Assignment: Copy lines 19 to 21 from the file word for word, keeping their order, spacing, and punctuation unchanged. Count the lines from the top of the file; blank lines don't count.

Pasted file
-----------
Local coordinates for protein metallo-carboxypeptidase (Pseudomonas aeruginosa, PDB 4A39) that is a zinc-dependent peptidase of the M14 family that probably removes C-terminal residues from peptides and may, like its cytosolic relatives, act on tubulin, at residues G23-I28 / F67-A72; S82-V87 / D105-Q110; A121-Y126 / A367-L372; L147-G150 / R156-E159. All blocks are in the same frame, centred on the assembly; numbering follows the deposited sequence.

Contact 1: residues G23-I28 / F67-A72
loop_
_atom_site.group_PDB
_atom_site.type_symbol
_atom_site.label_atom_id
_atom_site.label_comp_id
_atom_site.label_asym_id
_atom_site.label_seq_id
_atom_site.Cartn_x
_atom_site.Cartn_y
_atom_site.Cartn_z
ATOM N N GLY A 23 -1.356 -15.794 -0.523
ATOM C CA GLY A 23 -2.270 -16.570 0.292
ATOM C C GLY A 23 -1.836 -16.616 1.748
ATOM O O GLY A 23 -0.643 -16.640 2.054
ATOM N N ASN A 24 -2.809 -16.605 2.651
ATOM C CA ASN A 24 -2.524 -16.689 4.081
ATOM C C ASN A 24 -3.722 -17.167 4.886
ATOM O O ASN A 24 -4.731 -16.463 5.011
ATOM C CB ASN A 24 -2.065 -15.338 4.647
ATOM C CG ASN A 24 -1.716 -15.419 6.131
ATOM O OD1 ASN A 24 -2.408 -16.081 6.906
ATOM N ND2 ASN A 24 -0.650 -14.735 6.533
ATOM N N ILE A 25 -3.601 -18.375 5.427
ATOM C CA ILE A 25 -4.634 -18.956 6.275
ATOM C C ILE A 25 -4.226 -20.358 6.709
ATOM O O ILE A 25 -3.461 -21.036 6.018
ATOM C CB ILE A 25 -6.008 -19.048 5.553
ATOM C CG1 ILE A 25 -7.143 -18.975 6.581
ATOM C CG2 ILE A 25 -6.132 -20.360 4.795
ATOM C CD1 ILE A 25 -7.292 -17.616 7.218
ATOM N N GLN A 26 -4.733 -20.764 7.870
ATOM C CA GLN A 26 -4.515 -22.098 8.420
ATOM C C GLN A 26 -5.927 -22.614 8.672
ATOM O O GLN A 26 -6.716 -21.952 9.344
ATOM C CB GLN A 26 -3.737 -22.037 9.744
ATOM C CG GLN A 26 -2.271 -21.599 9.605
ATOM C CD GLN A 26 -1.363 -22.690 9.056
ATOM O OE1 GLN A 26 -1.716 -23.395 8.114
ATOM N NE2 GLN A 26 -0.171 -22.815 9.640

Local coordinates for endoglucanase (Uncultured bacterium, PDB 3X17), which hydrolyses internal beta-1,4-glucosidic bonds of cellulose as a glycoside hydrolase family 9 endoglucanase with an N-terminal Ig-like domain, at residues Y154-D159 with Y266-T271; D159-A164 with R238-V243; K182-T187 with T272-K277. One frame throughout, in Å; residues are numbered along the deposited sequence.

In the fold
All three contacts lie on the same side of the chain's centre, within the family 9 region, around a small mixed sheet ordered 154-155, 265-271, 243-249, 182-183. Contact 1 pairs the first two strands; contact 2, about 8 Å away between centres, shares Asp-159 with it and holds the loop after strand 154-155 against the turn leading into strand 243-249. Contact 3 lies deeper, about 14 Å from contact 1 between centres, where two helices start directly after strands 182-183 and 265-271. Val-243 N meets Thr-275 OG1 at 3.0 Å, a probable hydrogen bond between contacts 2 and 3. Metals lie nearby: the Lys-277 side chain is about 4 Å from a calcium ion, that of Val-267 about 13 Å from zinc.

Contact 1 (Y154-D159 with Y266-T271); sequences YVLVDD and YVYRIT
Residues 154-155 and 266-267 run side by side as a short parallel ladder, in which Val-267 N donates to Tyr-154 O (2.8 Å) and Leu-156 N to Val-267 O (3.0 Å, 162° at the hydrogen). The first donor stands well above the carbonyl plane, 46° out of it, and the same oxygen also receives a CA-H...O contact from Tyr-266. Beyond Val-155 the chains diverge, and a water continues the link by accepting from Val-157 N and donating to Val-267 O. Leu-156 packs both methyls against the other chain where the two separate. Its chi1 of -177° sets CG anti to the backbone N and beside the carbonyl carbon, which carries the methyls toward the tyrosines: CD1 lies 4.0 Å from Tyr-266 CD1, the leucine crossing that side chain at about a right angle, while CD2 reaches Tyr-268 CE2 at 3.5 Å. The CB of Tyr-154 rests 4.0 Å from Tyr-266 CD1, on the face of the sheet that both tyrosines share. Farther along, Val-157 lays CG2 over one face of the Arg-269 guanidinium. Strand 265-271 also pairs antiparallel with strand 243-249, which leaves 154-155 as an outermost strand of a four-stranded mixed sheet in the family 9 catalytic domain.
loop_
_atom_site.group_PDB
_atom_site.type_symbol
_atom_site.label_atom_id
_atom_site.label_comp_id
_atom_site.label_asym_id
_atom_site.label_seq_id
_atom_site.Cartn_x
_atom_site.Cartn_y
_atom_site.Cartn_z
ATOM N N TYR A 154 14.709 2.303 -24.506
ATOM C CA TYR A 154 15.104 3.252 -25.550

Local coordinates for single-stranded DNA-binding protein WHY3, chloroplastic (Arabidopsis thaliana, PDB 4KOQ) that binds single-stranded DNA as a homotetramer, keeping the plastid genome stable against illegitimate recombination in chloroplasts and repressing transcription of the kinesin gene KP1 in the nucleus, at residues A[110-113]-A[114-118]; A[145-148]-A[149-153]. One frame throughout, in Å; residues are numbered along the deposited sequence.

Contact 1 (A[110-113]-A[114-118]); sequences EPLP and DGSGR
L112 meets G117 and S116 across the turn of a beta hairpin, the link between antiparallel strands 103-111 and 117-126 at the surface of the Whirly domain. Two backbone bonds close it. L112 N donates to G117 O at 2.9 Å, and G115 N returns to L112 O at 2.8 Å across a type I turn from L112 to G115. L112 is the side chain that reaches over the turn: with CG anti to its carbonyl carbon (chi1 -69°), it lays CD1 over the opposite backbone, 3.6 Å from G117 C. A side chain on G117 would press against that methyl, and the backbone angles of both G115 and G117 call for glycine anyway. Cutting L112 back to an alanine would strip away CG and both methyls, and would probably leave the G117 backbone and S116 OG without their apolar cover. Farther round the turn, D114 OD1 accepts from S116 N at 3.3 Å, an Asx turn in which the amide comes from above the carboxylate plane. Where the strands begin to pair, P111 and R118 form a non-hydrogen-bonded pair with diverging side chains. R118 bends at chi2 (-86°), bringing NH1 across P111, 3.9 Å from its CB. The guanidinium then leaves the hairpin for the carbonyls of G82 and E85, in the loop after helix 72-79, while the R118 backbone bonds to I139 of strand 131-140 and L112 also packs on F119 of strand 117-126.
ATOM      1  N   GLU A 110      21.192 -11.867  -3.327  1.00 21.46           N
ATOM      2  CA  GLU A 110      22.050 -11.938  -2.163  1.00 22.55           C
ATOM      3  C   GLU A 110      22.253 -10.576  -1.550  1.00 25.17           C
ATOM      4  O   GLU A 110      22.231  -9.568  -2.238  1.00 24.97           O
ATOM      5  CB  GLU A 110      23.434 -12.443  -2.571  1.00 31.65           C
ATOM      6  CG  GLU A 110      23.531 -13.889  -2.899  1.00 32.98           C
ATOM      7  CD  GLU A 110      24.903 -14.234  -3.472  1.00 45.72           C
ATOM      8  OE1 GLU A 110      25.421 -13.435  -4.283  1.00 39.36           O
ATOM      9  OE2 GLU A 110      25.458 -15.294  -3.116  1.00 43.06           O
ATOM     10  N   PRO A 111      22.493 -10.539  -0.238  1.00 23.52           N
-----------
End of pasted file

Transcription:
ATOM C C ASN A 24 -3.722 -17.167 4.886
ATOM O O ASN A 24 -4.731 -16.463 5.011
ATOM C CB ASN A 24 -2.065 -15.338 4.647